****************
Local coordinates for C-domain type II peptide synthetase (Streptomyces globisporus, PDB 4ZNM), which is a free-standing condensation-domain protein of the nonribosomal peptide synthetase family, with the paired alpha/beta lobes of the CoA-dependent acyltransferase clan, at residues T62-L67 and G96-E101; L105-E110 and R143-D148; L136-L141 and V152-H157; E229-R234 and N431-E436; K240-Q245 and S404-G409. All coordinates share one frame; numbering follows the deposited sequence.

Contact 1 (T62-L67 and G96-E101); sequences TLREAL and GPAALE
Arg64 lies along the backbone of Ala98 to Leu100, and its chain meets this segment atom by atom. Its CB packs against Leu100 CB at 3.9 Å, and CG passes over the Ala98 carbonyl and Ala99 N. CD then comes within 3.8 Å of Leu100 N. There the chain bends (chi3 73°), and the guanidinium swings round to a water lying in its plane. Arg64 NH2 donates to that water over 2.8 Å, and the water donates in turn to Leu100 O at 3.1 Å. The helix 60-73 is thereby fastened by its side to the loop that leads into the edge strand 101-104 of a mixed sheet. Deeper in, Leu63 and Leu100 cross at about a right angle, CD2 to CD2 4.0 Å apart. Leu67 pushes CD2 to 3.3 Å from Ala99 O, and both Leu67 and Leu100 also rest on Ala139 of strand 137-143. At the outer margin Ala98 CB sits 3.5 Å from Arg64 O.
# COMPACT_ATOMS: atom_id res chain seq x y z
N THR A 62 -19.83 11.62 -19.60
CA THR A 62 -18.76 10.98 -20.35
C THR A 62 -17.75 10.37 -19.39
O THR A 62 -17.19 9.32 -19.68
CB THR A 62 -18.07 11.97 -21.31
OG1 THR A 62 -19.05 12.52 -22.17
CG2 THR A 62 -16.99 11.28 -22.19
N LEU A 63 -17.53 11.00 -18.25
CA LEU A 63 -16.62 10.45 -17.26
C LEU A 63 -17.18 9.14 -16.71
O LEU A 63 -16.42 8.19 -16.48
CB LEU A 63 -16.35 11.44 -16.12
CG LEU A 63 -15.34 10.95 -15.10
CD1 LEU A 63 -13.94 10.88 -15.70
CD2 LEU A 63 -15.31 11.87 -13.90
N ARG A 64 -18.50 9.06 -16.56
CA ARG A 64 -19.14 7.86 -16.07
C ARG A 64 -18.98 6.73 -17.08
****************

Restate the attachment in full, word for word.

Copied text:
Local coordinates for C-domain type II peptide synthetase (Streptomyces globisporus, PDB 4ZNM), which is a free-standing condensation-domain protein of the nonribosomal peptide synthetase family, with the paired alpha/beta lobes of the CoA-dependent acyltransferase clan, at residues T62-L67 and G96-E101; L105-E110 and R143-D148; L136-L141 and V152-H157; E229-R234 and N431-E436; K240-Q245 and S404-G409. All coordinates share one frame; numbering follows the deposited sequence.

Contact 1 (T62-L67 and G96-E101); sequences TLREAL and GPAALE
Arg64 lies along the backbone of Ala98 to Leu100, and its chain meets this segment atom by atom. Its CB packs against Leu100 CB at 3.9 Å, and CG passes over the Ala98 carbonyl and Ala99 N. CD then comes within 3.8 Å of Leu100 N. There the chain bends (chi3 73°), and the guanidinium swings round to a water lying in its plane. Arg64 NH2 donates to that water over 2.8 Å, and the water donates in turn to Leu100 O at 3.1 Å. The helix 60-73 is thereby fastened by its side to the loop that leads into the edge strand 101-104 of a mixed sheet. Deeper in, Leu63 and Leu100 cross at about a right angle, CD2 to CD2 4.0 Å apart. Leu67 pushes CD2 to 3.3 Å from Ala99 O, and both Leu67 and Leu100 also rest on Ala139 of strand 137-143. At the outer margin Ala98 CB sits 3.5 Å from Arg64 O.
# COMPACT_ATOMS: atom_id res chain seq x y z
N THR A 62 -19.83 11.62 -19.60
CA THR A 62 -18.76 10.98 -20.35
C THR A 62 -17.75 10.37 -19.39
O THR A 62 -17.19 9.32 -19.68
CB THR A 62 -18.07 11.97 -21.31
OG1 THR A 62 -19.05 12.52 -22.17
CG2 THR A 62 -16.99 11.28 -22.19
N LEU A 63 -17.53 11.00 -18.25
CA LEU A 63 -16.62 10.45 -17.26
C LEU A 63 -17.18 9.14 -16.71
O LEU A 63 -16.42 8.19 -16.48
CB LEU A 63 -16.35 11.44 -16.12
CG LEU A 63 -15.34 10.95 -15.10
CD1 LEU A 63 -13.94 10.88 -15.70
CD2 LEU A 63 -15.31 11.87 -13.90
N ARG A 64 -18.50 9.06 -16.56
CA ARG A 64 -19.14 7.86 -16.07
C ARG A 64 -18.98 6.73 -17.08